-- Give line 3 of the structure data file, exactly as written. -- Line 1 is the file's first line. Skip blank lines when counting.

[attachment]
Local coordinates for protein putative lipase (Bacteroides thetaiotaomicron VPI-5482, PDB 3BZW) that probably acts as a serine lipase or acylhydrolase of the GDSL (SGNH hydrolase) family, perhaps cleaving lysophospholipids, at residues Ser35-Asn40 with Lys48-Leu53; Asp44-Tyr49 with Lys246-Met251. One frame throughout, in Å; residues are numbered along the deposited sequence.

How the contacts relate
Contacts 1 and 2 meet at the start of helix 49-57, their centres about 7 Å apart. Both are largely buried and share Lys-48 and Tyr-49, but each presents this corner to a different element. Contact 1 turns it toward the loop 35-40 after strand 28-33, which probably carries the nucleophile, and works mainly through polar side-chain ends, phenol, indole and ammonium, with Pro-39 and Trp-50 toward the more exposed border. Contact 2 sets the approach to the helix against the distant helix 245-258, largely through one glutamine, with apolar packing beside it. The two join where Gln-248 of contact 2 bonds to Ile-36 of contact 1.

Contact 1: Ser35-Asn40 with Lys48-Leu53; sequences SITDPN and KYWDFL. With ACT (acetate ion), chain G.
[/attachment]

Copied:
Contacts 1 and 2 meet at the start of helix 49-57, their centres about 7 Å apart. Both are largely buried and share Lys-48 and Tyr-49, but each presents this corner to a different element. Contact 1 turns it toward the loop 35-40 after strand 28-33, which probably carries the nucleophile, and works mainly through polar side-chain ends, phenol, indole and ammonium, with Pro-39 and Trp-50 toward the more exposed border. Contact 2 sets the approach to the helix against the distant helix 245-258, largely through one glutamine, with apolar packing beside it. The two join where Gln-248 of contact 2 bonds to Ile-36 of contact 1.